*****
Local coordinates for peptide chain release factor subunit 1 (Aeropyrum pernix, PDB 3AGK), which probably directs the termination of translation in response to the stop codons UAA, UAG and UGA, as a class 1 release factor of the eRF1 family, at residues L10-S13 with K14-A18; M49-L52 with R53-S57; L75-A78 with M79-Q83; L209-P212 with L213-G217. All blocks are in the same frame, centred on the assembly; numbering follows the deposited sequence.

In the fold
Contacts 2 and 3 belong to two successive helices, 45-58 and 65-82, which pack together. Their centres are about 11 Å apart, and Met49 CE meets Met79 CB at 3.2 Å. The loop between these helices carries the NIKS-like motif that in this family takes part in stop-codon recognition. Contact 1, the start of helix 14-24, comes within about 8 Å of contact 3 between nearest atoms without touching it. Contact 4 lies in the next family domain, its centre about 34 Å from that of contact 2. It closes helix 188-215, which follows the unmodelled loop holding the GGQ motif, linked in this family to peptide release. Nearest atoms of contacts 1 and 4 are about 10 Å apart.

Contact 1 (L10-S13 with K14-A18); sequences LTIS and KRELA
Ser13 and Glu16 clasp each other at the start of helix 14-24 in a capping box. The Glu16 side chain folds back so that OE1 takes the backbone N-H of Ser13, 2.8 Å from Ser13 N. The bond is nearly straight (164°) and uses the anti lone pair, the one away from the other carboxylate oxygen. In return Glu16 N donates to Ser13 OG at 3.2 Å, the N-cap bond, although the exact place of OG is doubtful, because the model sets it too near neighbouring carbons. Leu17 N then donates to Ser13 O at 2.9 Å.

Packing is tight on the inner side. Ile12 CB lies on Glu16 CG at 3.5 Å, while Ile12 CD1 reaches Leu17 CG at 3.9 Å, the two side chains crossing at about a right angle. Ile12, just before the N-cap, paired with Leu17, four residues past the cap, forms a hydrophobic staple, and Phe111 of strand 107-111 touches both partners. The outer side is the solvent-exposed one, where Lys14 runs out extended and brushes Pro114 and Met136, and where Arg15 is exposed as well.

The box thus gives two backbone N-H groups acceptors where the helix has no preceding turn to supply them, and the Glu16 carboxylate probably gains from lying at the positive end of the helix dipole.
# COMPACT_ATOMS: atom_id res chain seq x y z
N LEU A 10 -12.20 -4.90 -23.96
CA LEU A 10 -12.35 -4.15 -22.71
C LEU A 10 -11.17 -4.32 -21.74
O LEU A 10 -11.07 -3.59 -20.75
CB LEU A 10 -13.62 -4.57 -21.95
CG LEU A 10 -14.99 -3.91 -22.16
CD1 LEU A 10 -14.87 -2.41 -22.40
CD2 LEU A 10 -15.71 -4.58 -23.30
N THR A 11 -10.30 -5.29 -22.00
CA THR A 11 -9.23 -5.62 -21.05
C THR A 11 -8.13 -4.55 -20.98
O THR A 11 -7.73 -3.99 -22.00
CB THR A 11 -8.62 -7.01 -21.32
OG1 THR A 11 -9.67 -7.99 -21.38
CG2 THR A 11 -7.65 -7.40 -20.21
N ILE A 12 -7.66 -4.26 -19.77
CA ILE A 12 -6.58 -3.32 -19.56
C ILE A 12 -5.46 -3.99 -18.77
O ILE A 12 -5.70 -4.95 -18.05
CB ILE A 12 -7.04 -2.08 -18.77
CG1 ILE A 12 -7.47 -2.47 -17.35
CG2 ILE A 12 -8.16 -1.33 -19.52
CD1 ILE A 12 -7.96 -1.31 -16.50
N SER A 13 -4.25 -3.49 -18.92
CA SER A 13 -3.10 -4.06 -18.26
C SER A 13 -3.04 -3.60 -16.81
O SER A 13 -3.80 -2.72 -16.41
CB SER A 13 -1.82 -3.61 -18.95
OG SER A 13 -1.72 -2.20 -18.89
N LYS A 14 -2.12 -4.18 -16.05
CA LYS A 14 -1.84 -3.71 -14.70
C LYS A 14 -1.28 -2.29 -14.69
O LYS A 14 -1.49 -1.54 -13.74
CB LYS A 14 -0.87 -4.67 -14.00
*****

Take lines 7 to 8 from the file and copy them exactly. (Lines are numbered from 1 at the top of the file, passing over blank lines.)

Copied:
The box thus gives two backbone N-H groups acceptors where the helix has no preceding turn to supply them, and the Glu16 carboxylate probably gains from lying at the positive end of the helix dipole.
# COMPACT_ATOMS: atom_id res chain seq x y z